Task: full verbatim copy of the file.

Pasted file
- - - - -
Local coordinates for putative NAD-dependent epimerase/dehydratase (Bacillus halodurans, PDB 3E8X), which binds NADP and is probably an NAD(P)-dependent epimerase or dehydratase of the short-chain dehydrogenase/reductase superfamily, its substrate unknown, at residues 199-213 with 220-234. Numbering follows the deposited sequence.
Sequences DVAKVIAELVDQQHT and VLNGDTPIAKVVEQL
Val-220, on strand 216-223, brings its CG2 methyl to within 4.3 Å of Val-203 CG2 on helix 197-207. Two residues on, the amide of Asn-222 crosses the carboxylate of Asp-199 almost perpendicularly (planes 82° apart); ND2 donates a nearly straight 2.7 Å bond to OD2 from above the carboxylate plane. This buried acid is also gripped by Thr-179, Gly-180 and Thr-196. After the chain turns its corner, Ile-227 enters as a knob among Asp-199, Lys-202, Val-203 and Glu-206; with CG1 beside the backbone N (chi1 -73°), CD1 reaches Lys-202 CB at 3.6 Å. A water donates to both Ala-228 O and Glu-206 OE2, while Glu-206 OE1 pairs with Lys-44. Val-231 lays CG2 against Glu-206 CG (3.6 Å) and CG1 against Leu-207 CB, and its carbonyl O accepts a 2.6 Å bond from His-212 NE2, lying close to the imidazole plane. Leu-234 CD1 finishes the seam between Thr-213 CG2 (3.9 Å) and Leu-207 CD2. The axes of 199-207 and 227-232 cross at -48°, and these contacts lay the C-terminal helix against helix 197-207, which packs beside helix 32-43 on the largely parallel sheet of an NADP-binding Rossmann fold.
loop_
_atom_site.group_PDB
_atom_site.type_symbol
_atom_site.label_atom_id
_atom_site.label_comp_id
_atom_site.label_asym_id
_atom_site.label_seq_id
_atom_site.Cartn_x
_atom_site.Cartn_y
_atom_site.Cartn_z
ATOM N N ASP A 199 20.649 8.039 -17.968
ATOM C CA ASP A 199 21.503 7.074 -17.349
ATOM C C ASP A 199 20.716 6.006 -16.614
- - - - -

Local coordinates for putative NAD-dependent epimerase/dehydratase (Bacillus halodurans, PDB 3E8X), which binds NADP and is probably an NAD(P)-dependent epimerase or dehydratase of the short-chain dehydrogenase/reductase superfamily, its substrate unknown, at residues 199-213 with 220-234. Numbering follows the deposited sequence.
Sequences DVAKVIAELVDQQHT and VLNGDTPIAKVVEQL
Val-220, on strand 216-223, brings its CG2 methyl to within 4.3 Å of Val-203 CG2 on helix 197-207. Two residues on, the amide of Asn-222 crosses the carboxylate of Asp-199 almost perpendicularly (planes 82° apart); ND2 donates a nearly straight 2.7 Å bond to OD2 from above the carboxylate plane. This buried acid is also gripped by Thr-179, Gly-180 and Thr-196. After the chain turns its corner, Ile-227 enters as a knob among Asp-199, Lys-202, Val-203 and Glu-206; with CG1 beside the backbone N (chi1 -73°), CD1 reaches Lys-202 CB at 3.6 Å. A water donates to both Ala-228 O and Glu-206 OE2, while Glu-206 OE1 pairs with Lys-44. Val-231 lays CG2 against Glu-206 CG (3.6 Å) and CG1 against Leu-207 CB, and its carbonyl O accepts a 2.6 Å bond from His-212 NE2, lying close to the imidazole plane. Leu-234 CD1 finishes the seam between Thr-213 CG2 (3.9 Å) and Leu-207 CD2. The axes of 199-207 and 227-232 cross at -48°, and these contacts lay the C-terminal helix against helix 197-207, which packs beside helix 32-43 on the largely parallel sheet of an NADP-binding Rossmann fold.
loop_
_atom_site.group_PDB
_atom_site.type_symbol
_atom_site.label_atom_id
_atom_site.label_comp_id
_atom_site.label_asym_id
_atom_site.label_seq_id
_atom_site.Cartn_x
_atom_site.Cartn_y
_atom_site.Cartn_z
ATOM N N ASP A 199 20.649 8.039 -17.968
ATOM C CA ASP A 199 21.503 7.074 -17.349
ATOM C C ASP A 199 20.716 6.006 -16.614